After grading the assessments, I noticed that only 50% of the students need to complete Test Redos, whereas 75% of the students needed to complete the Test Redo process for the first test of the academic year.  Is this outcome because I had the students complete the Brain Gym exercises prior to the boys completing this assessment?  Maybe, or maybe it was because yesterday’s review session was much more detailed and thorough.  Perhaps the students already felt more prepared for today’s assessment because of yesterday’s review period.  As there were many variables between this assessment and the prior assessment, it’s really hard to tell if the Brain Gym exercises had any sort of meaningful or positive impact on the students and their results.  I will try to prepare the students for our next math assessment in a very similar way to how I approached this assessment but will not use the Brain Gym exercises prior to the assessment to see what will happen.  Maybe the Brain Gym exercises really did help my students feel and be more mentally focused and aware today.  Or maybe, they didn’t.  However, I do feel as though the exercises did have some sort of positive impact on my students today.  I guess I will have to wait until the next assessment to collect more data to find out if the Brain Gym exercises really do help students be more focused in the classroom.

Posted in Humanities, Learning, New Ideas, Sixth Grade, Students, Teaching

How the Nacirema People Changed my Life

I don’t remember much about my many years of schooling, but I do vividly recall my junior high school years.  I had an awesome English teacher who inspired me to love writing.  Mrs. Sylvester also taught me one of the longest words in the English language, pneumonoultramicroscopicsilicovolcanoconiosis.  To this day, I can still spell, define, and accurately pronounce it.  She made language arts fun and engaging.  Then there was my history teacher.  While I never liked learning about the history of our country prior to seventh grade, he made me want to know the causes of the American Revolutionary War.  One of my favorite and most memorable lessons from his class was when he taught us about this strange and eccentric culture of people called the Nacirema.  They had these bizarre rituals that involved making the human form less ugly.  The women in the tribe would stick their heads in ovens to bake their hair while most every member of the group would visit a holy mouth man who would stick sharp objects in their mouths to cause them to bleed.  Crazy, right?  That’s what I thought back then.  This group of people seemed so strange and foreign to me.  At that point in the lesson, the teacher dropped a knowledge bomb on my class.  Nacirema is American spelled backwards.  The author, Horace Miner, an anthropologist, crafted the article as a way to help people understand how important having an open mind is when learning about new cultures and people.  My mind was blown.  Because I took what my teacher told me as truth and fact, I perceived the Nacirema people in a very different light and was unable to truly infer what the anthropologist was trying to tell readers.  This eye-opening experience helped me broaden my perspective as it pertained to learning new information.  This turning point in my life shaped how I view the world and lead me down the path on which I am currently on.  And to think it all started in my eighth grade history class.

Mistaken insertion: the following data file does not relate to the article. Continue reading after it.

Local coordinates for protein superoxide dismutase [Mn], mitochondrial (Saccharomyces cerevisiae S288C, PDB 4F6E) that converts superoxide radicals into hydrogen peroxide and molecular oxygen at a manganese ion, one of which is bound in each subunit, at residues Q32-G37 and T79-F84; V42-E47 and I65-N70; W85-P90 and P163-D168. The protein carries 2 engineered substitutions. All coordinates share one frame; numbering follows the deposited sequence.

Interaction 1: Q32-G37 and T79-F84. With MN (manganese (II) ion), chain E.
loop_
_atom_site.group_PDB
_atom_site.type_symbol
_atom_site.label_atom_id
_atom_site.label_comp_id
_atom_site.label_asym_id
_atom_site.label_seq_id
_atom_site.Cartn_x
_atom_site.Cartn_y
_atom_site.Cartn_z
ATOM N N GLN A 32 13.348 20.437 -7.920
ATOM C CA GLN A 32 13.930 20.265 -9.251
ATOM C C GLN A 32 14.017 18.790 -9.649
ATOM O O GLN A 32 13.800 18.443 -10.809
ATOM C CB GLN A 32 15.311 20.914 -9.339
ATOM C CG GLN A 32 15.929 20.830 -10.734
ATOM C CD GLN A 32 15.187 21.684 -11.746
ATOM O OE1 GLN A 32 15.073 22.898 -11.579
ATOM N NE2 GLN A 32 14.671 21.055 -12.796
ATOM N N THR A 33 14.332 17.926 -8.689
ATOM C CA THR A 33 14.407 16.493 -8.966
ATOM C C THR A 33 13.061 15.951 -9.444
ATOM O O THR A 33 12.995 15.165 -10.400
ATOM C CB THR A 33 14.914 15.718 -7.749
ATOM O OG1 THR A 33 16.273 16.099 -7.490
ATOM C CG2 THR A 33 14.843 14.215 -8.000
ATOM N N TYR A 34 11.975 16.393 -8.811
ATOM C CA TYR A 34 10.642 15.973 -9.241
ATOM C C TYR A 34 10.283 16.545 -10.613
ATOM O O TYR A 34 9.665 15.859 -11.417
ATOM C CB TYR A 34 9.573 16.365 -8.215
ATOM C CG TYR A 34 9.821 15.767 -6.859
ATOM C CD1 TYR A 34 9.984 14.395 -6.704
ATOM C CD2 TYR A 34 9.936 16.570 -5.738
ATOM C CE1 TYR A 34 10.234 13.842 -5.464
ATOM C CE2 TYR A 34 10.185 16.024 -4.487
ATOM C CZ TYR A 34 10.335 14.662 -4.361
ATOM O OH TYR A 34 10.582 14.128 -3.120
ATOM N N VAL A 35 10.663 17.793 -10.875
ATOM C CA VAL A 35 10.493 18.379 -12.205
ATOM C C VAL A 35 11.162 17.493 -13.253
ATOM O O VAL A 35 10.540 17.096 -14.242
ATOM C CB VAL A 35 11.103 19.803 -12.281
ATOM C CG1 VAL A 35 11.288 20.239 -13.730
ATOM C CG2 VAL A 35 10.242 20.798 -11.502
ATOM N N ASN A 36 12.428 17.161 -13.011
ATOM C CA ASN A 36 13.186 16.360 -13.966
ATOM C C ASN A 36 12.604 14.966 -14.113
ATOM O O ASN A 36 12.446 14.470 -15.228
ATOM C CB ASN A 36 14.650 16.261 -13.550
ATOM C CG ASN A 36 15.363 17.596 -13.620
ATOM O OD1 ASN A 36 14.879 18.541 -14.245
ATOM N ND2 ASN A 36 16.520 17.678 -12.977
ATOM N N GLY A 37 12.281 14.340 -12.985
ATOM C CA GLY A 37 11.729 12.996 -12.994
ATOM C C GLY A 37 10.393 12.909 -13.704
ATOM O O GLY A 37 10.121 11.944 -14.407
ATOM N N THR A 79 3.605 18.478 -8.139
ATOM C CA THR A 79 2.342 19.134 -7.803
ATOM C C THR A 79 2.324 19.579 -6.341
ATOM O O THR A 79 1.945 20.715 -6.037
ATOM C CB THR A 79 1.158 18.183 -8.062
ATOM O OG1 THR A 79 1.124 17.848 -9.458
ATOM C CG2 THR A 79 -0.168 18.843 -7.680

So, to honor and celebrate my junior high school history teacher, I used a modified version of the Nacirema article in my sixth grade class today to help my students understand the importance of broadening their perspective when learning about new and different cultures.  Well, I suppose that was part of the reason why I used the same article I was exposed to in middle school, but there was a lot more to it than that.  It all started before our winter break…